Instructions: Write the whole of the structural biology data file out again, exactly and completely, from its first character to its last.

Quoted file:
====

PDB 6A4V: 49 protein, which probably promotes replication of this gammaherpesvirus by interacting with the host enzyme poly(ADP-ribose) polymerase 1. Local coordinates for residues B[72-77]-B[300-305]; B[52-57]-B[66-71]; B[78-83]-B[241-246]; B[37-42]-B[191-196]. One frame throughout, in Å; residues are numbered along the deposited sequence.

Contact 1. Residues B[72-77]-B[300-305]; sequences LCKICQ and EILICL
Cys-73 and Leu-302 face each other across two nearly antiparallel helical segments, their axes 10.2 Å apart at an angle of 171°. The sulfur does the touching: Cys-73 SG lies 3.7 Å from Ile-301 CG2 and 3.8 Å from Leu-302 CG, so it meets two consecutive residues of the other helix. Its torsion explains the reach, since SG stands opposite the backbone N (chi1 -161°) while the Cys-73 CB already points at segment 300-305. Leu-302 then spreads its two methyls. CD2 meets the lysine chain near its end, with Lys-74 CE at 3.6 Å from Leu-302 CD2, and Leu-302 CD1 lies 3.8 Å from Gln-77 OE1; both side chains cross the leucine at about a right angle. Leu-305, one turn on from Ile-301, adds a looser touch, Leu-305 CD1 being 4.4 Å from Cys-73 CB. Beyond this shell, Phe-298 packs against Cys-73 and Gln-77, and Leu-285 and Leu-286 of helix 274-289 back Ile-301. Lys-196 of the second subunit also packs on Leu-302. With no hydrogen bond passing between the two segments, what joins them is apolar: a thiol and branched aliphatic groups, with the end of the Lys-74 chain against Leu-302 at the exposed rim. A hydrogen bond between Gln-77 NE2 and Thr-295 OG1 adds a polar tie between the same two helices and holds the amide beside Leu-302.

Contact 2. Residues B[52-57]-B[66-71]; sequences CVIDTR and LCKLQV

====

PDB 6A4V: 49 protein, which probably promotes replication of this gammaherpesvirus by interacting with the host enzyme poly(ADP-ribose) polymerase 1. Local coordinates for residues B[72-77]-B[300-305]; B[52-57]-B[66-71]; B[78-83]-B[241-246]; B[37-42]-B[191-196]. One frame throughout, in Å; residues are numbered along the deposited sequence.

Contact 1. Residues B[72-77]-B[300-305]; sequences LCKICQ and EILICL
Cys-73 and Leu-302 face each other across two nearly antiparallel helical segments, their axes 10.2 Å apart at an angle of 171°. The sulfur does the touching: Cys-73 SG lies 3.7 Å from Ile-301 CG2 and 3.8 Å from Leu-302 CG, so it meets two consecutive residues of the other helix. Its torsion explains the reach, since SG stands opposite the backbone N (chi1 -161°) while the Cys-73 CB already points at segment 300-305. Leu-302 then spreads its two methyls. CD2 meets the lysine chain near its end, with Lys-74 CE at 3.6 Å from Leu-302 CD2, and Leu-302 CD1 lies 3.8 Å from Gln-77 OE1; both side chains cross the leucine at about a right angle. Leu-305, one turn on from Ile-301, adds a looser touch, Leu-305 CD1 being 4.4 Å from Cys-73 CB. Beyond this shell, Phe-298 packs against Cys-73 and Gln-77, and Leu-285 and Leu-286 of helix 274-289 back Ile-301. Lys-196 of the second subunit also packs on Leu-302. With no hydrogen bond passing between the two segments, what joins them is apolar: a thiol and branched aliphatic groups, with the end of the Lys-74 chain against Leu-302 at the exposed rim. A hydrogen bond between Gln-77 NE2 and Thr-295 OG1 adds a polar tie between the same two helices and holds the amide beside Leu-302.

Contact 2. Residues B[52-57]-B[66-71]; sequences CVIDTR and LCKLQV